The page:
Friday, 12 February 2016
Bach - Goldberg Variations - Fretwork
Perhaps not the work to transcribe?
The Goldberg Variations lend themselves well to different instruments (I have fantastic versions on piano, harpsichord and harp) and Bach himself was an inveterate transcriber and arranger of his own music so the idea of the Goldbergs for viol consort is certainly within the composer's own idiom. However, the sound and capability of a viol consort is a long way from the original keyboard for which these were written and that presents some pretty big challenges to the transcriber, to the performers and to the listener. I think these are only partially met in this recording.
Richard Boothby is a superb musician and the Purcell Quartet's recording of his transcriptions of Bach's Trio Sonatas is one of my favourite discs. Some of the variations here work just as well, particularly the canonic variations which are a delight, and the deeply meditative Variation 15 is simply wonderful. However, some other variations don't work nearly so well. I have no complaint about the transcriptions, which are skilful and preserve Bach's structures very well, but the dazzling runs in Variation 28, for example, just sound a little ponderous here and they don't give the necessary lightness to balance the thundering chords between them. Similarly, the Aria is a wonderful piece and certainly sounds pretty good here, but crucial detail is missing in order to allow the viol consort to play it. For example there is a tiny, crotchet-length descending arpeggio at the start of Bar 11 which under Angela Hewitt's fingers glows with beauty, and here is simply missing. Details like this make the difference between a quite good performance and a very good or great one and this, sadly, is only quite good.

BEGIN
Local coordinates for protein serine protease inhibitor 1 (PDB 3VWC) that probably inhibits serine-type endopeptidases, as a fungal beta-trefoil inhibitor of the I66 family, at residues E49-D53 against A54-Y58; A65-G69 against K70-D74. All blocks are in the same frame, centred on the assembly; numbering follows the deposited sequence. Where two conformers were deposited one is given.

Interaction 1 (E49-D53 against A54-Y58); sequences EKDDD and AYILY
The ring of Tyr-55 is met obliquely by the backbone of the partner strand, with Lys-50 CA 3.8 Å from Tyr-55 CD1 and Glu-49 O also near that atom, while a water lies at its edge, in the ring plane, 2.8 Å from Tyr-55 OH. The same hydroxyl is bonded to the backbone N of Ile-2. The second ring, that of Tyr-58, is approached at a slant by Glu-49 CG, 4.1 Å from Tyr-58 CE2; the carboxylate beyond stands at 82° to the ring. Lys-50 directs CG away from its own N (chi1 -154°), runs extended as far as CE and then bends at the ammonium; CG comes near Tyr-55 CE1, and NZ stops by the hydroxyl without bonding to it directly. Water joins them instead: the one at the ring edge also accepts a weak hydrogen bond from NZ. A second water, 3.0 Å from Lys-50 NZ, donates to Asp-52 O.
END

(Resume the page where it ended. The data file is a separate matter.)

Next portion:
I am sorry to be critical of this disc - I love Fretwork's discs as a rule. They play beautifully here and the recording captures their wonderful, rich sound excellently. I also like and respect Richard Boothby's work very much. I just think that this transcription doesn't quite work - and if Boothby can't quite make it work, I suspect no-one can. There is enough to enjoy here to warrant a four-star rating, I think, but only a qualified recommendation, I'm afraid.
(For a really wonderfully played string arrangement of the Goldbergs I would warmly recommend the Leopold String Trio on Hyperion.)